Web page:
Boundaries between market areas are often blurred Implies absorption of distribution costs by buyer, seller or shipper Geographical Price Discrimination- extra costs of long distance distribution not reflected in price of commodity Seller will profit by adjusting or taking control of delivered prices not in accord with transfer rates Push down price where competition is high and demand is elastic Push price upwards where competition is low and demand is inelastic Freight Absorption- another form of geog price discrim Discriminate against near buyers so sellers assume transport costs to distant markets Sellers often has more intense competition in remote market than at home Freight absorption usually takes form of uniform price over large areas: toothpaste

18 Modal Competition B B B B B 1 2 4 5 3 6 A A A A A Mode
Infrastructure / Route Market Area B B B B B 1 2 4 5 3 6 A A A A A

19 Average Length of Haul by Major Commodity Group, 2002
Source: U.S. Department of Transportation, Bureau of Transportation Statistics, based on data from the Preliminary 2002 Commodity Flow Survey data, January 2004.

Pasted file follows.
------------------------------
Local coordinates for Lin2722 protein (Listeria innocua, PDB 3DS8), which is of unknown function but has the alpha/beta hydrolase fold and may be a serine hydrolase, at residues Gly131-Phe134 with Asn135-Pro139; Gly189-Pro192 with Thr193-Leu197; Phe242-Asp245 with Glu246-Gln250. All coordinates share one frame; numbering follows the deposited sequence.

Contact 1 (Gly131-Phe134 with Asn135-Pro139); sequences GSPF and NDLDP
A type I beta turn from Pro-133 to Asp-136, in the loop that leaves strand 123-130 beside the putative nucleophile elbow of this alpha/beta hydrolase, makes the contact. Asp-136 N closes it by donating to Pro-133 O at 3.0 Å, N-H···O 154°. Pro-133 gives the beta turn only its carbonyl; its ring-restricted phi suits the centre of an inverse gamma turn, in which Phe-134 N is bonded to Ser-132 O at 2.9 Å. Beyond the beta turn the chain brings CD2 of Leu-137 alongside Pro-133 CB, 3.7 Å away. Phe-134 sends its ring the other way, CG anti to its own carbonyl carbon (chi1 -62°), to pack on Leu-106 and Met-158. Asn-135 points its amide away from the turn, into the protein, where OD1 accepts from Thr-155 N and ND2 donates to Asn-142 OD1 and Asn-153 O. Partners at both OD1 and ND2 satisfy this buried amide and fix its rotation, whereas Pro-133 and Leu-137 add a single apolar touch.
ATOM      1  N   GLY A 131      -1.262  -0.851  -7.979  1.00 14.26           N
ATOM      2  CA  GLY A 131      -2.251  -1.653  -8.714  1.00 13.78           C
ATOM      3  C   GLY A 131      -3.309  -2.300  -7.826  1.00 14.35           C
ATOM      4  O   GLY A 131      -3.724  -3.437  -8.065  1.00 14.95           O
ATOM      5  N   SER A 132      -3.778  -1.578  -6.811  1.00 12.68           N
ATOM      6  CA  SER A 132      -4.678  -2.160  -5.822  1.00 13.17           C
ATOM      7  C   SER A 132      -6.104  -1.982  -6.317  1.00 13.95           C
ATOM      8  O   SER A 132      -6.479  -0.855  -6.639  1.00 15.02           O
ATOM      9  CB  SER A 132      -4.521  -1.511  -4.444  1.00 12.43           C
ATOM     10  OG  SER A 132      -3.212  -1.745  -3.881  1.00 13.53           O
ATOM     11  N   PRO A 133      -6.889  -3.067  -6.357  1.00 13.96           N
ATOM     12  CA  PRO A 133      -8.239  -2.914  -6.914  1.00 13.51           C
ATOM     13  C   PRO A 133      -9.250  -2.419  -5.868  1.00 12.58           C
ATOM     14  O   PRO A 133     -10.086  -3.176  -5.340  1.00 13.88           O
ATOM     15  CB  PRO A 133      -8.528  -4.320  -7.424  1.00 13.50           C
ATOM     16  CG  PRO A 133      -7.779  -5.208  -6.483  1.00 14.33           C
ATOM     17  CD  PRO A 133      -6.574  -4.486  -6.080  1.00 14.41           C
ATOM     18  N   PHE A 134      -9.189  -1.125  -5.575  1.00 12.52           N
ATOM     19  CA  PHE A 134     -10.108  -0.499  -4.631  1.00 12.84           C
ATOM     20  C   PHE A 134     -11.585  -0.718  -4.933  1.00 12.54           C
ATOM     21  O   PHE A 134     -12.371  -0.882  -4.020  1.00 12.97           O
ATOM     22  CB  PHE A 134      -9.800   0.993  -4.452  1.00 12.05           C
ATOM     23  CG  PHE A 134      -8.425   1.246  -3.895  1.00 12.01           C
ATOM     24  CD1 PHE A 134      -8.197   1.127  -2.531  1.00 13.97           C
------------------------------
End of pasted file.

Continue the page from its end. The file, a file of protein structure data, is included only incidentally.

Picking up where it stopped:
20 Shipment Size and Transport Costs
Source: P.O. Roberts, “Logistics and Freight Transportation: Review of Concepts Affecting Bulk Transportation”.

21 Top 10 Commodity Groups Ranked by Value Per Ton, United States, 2002
Source: U.S. Department of Transportation, Bureau of Transportation Statistics, based on data from the preliminary 2002 Commodity Flow Survey data, January 2004.

22 Transport Costs by Industry Type, 1999
Source: Transport Satellite Accounts. US Department of Transportation, 1999.

23 FOB and CIF Transport Costs
Freight-on-Board Costs Cost-Insurance-Freight } Production Costs Distance

24 CIF and FOB CIF- trade term requiring the seller to arrange for the carriage of goods by sea to a port of destination, and provide the buyer with the documents necessary to obtain the goods from the carrier. FOB- A trade term requiring the seller to deliver goods on board a vessel designated by the buyer. The seller fulfills his obligations to deliver when the goods have passed over the ship's rail. When used in trade terms, the word "free" means the seller has an obligation to deliver goods to a named place for transfer to a carrier